One of the biggest lies we’ve been told in our professional lives is that once you’re successful, you’ll be happy. You work hard, get ahead, make more money and all that is supposed to lead to happiness…right? Wrong. In the last several years, research has shown emphatically that the formula is reversed – happiness leads to success rather than success leading to happiness. This is true in pretty much every part of our lives – marriage, friendship, health, creativity, and (yes!) work.
When people are happy at work they
- produce more
- close more sales
- are better leaders
- receive better performance ratings
- make more money
- are more likely to get promoted
- have more job security
- take less sick days
- stay at their organization longer
- are less likely to experience burnout
- etc…. you get the idea.
In short, every single business metric that can be measured goes up when we’re happy. All this means is that happiness at work is more than a warm, fuzzy feeling. Happiness at work is a business imperative. Though it may seem weird to focus on it in a business setting, when you do your bottom line will speak for itself.
For a different take on the issue of promoting worker happiness read this article by Dr. John Sullivan, “A Dozen Good Reasons You Should be Cautious About Employee Happiness.”
Happiness leads to job success
Want more details? Sure. I’ll summarize a few studies here:
- In a study over the course of 18 months, researchers followed almost 300 employees and found that those who were happier at the beginning of the study ended up receiving better evaluations and higher pay by the end.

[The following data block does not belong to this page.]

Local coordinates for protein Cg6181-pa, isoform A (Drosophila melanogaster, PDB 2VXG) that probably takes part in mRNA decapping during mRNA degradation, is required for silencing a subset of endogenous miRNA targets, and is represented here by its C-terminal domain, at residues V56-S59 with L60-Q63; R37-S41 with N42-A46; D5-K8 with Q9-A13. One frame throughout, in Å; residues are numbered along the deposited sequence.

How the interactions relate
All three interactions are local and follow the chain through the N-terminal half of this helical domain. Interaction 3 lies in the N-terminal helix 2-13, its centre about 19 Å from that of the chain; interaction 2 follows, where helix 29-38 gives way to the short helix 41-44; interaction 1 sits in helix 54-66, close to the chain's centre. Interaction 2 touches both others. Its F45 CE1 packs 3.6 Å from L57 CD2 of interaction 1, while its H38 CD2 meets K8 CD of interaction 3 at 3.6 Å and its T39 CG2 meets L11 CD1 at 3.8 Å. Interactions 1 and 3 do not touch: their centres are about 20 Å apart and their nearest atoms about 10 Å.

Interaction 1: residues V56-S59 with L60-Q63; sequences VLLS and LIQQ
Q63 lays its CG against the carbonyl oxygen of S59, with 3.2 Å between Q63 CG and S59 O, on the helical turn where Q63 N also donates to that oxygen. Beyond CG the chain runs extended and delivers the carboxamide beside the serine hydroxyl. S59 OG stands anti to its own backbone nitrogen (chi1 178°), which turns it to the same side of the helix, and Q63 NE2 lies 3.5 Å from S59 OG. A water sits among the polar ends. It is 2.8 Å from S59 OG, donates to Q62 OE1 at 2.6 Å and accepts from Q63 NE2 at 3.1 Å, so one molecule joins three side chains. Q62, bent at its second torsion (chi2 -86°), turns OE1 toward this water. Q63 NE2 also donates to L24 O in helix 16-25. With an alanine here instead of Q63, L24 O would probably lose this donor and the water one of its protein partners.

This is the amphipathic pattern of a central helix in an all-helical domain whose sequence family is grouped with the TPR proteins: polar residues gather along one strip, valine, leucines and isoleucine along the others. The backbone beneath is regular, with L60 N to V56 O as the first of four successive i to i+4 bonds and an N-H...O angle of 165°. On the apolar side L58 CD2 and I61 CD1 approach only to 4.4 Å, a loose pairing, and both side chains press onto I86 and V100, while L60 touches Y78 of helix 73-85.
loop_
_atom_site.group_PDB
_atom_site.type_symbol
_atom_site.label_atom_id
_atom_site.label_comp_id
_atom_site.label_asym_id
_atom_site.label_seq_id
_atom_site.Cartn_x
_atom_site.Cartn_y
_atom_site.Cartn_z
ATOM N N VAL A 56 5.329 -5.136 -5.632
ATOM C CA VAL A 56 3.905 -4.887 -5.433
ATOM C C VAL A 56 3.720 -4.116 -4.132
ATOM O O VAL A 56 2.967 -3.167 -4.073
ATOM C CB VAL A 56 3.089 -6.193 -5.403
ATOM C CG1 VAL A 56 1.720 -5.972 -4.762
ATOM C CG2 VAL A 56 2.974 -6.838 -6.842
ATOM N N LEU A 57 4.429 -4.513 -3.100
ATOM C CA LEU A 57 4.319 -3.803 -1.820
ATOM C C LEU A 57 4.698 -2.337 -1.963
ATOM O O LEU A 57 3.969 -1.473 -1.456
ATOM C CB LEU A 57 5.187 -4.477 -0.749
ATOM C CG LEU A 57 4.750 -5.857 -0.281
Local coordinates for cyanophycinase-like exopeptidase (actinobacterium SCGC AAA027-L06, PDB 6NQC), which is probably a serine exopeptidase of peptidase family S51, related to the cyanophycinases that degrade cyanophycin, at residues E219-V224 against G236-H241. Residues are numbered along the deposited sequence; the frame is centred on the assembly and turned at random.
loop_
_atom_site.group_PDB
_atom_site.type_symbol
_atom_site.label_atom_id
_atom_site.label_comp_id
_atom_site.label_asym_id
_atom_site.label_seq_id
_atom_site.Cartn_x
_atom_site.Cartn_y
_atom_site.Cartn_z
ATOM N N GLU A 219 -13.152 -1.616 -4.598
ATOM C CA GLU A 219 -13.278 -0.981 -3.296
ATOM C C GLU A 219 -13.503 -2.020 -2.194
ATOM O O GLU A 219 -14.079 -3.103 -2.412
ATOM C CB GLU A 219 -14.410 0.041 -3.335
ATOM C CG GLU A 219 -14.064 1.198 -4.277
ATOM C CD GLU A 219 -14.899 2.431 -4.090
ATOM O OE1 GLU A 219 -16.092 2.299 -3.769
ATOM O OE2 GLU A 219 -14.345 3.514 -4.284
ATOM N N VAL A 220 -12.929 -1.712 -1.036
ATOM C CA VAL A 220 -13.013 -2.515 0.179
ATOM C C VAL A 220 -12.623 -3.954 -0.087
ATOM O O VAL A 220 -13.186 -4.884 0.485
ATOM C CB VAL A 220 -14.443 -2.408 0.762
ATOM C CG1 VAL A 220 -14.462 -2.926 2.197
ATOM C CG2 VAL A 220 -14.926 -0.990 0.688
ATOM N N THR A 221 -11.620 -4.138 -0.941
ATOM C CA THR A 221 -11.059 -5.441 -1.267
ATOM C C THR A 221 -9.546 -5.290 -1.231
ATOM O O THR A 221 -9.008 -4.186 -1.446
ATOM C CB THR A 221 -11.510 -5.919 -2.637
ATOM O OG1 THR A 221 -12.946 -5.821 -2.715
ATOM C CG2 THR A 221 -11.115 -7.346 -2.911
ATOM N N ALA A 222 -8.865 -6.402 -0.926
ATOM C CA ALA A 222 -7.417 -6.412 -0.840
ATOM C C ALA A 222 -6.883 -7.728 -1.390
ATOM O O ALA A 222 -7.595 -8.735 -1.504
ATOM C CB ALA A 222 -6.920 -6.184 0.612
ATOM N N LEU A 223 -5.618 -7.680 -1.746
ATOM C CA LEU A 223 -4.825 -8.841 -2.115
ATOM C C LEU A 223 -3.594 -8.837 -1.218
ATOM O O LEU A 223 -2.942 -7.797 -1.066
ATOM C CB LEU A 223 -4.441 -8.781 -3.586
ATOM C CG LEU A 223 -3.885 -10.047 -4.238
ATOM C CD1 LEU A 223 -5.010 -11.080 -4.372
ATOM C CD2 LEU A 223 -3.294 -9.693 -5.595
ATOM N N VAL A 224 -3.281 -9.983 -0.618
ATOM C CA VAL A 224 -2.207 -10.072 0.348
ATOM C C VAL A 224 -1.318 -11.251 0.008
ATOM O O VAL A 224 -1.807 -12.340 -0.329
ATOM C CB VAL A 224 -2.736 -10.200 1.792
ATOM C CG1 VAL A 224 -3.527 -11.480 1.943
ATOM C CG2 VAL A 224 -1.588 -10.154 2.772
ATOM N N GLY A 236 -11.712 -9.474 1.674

- Researchers looked at how happy individuals were as college freshmen…and then checked in 19 years later. Those who were happier were making more money, regardless of their financial starting point.
- When you’re faced with a stressful task at work, you’re more likely to be successful at it if you’re happy because being happy negates the effect that stress has on your performance. This doesn’t need to be generally being happy with life…it could just be having a moment of happiness before completing the task! For instance, being happy can be as simple as watching a funny YouTube video before you go into a meeting to make a presentation…so don’t assume that social media at work has no positive impact on results!
- Recognizing employees for a job well done (and one would assume that makes them happy!) is actually shown to be more motivating than money. And when managers who praise their teams regularly are compared with managers who do not, there’s a clear winner – those who praise are able to achieve upwards of 30% more productivity than those who don’t.
Happiness improves creativity
Employers love to use the “innovation” buzzword with their teams, but are they really creating an environment that supports it? If your team is not happy, chances are they are not being as innovative as they could be.
- When our brain is in a state of positivity, our learning centers are activated, we’re better able to organize information, and do complex analysis. We’re firing on a greater number of mental cylinders than if we are upset or frustrated.